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Medical Xpress reports on Journal of Medical Radiation Sciences study

Medical Xpress reports on Journal of Medical Radiation Sciences study

International news publication Medical Xpress has reported on a study published in the Journal of Medical Radiation Sciences (JMRS). Covering health news and advances in medical research, Medical Xpress is part of the Science X network, which has a worldwide reach of over 10 million monthly readers.

The study is titled Effect of using different strips on reducing the most common error in panoramic imaging: A randomised controlled trial on palatoglossal air space shadow. Published in the June issue of JMRS, it found that fruit leather (the generic term for a fruit roll-up) can improve dental x-ray quality by 39%.

Two rolls of fruit leather on a white background. One roll is red and the other is orange. They look like fruit roll-ups.
Fruit leather, the generic name of fruit roll-ups, is made of dried fruit puree.

The study compared 270 dental x-rays from people who were told to hold their tongues against the roof of their mouths throughout the procedure, with some people using fruit leather or another adhesive aid to hold their tongues in place. Radiographers managed to take high-quality x-rays in 75% of cases where the patient used a sticky fruit strip as an adhesive-aid, compared to just 36% of cases where the patient’s mouth was empty.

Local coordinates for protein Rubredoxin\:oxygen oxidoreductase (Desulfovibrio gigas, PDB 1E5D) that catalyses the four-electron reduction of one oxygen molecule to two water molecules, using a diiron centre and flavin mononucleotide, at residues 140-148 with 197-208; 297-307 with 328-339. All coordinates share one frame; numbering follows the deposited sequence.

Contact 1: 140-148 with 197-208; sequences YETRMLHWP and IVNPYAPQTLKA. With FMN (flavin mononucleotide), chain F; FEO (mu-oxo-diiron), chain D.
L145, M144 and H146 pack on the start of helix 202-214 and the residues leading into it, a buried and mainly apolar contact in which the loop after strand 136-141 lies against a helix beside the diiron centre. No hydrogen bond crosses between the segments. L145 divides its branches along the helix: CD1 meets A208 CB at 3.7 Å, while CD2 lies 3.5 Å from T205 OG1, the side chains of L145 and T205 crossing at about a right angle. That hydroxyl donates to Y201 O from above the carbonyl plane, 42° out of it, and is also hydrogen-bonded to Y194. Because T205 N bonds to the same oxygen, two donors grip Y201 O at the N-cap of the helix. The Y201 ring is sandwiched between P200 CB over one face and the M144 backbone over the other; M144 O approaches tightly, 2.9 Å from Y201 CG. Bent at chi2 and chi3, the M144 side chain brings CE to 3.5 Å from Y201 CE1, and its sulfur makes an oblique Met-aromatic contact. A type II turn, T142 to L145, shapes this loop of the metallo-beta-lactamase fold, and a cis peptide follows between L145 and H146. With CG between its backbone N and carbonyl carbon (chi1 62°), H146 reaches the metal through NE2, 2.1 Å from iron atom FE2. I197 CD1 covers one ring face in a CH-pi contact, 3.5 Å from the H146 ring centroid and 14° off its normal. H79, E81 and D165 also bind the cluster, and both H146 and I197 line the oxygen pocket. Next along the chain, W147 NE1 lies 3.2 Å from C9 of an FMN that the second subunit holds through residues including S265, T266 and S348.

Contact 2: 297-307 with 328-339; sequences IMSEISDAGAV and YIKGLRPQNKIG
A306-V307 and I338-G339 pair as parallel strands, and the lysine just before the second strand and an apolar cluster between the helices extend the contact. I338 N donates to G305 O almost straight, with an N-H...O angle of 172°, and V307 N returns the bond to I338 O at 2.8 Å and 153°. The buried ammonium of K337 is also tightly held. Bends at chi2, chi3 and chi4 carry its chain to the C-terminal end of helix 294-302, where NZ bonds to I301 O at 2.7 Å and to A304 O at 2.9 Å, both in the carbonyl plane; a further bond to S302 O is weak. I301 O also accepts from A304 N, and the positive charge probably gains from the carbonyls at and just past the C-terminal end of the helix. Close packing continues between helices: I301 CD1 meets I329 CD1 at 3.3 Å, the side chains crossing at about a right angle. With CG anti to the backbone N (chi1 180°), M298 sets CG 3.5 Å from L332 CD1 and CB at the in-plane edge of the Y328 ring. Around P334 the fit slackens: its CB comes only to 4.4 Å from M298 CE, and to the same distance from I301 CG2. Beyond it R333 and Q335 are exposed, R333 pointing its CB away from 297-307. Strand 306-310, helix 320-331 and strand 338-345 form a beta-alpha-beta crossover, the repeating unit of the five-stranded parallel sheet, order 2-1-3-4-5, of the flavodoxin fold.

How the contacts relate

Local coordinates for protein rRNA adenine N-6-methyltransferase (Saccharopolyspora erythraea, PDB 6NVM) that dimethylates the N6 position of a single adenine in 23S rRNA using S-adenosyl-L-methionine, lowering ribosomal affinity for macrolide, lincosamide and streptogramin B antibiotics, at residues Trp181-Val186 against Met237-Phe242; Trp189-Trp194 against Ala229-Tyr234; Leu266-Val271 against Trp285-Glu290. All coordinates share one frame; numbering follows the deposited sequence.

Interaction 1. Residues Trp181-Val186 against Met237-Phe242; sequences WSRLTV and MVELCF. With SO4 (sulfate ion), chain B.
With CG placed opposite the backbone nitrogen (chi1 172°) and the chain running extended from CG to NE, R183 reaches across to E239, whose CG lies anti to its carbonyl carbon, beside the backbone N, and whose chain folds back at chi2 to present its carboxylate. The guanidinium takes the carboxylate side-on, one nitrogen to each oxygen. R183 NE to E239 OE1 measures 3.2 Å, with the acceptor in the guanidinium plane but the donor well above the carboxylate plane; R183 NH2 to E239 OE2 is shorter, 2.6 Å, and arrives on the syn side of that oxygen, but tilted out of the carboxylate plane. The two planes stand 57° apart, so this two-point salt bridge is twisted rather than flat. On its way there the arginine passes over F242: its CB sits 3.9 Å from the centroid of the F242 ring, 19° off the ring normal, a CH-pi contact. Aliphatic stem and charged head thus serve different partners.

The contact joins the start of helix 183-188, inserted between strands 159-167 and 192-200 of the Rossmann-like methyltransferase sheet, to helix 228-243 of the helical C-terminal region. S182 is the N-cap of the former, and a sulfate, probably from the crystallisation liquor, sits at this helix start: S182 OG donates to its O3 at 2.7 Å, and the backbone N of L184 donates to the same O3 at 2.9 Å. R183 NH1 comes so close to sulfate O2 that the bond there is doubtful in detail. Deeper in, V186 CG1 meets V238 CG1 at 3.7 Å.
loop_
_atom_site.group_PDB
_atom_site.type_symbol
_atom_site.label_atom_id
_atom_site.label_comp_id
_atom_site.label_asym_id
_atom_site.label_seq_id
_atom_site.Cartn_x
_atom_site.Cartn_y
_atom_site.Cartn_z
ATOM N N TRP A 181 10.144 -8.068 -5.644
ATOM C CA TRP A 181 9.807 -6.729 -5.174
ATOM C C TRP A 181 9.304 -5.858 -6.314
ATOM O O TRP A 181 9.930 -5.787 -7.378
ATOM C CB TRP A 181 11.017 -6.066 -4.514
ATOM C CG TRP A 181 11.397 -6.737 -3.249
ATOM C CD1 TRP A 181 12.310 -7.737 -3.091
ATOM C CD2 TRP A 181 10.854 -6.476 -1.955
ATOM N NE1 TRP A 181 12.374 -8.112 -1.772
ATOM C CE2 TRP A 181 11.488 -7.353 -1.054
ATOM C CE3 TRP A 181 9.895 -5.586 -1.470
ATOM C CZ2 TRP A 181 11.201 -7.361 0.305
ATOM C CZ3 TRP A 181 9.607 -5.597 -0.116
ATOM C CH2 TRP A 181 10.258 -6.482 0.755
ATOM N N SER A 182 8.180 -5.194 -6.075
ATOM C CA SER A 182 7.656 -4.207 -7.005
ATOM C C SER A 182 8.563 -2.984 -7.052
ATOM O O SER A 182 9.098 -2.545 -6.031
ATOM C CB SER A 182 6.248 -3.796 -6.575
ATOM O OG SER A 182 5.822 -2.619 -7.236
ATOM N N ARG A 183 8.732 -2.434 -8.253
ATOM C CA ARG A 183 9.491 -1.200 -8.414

Incorrect tongue placement is the most common reason for poor-quality dental x-rays, occurring in anywhere between 40 to 80 percent of cases.

JMRS Editor-in-Chief, Cherry Agustin says these research results could help patients save time and money, by reducing the need for second x-rays.

“When a person can’t hold their tongue in place and the radiographer needs to re-take the x-ray, the patient has to spend more time and money, and gets exposed to more radiation,” she said.

(A) From left to right an example of sour fruit leather (thickness: 1 mm), chewing gum (thickness: 1 mm) and celluloid matrix strip (thickness: 5 μm). (B) Approximate positioning of the strips. Credit: Journal of Medical Radiation Sciences (2024). DOI: 10.1002/jmrs.753

“Fruit leather (a fruit roll-up’s generic name) can help get the x-ray right the first time, and also tastes delicious.”

Of the 270 study participants, 90 held their tongue in place with fruit leather or chewing gum, 90 used medical tape, and 90 used no adhesive at all. From most to least effective, the results were fruit leather, chewing gum, medical tape, and lastly, no adhesive aid.

The study was undertaken by doctors Andisheh Mokhtari, Sedigheh Razi, Kasra Rahimipour and Tahmineh Razi at the Oral and Maxillofacial Radiology Department, Faculty of Dentistry, Tabriz University of Medical Sciences, Iran.

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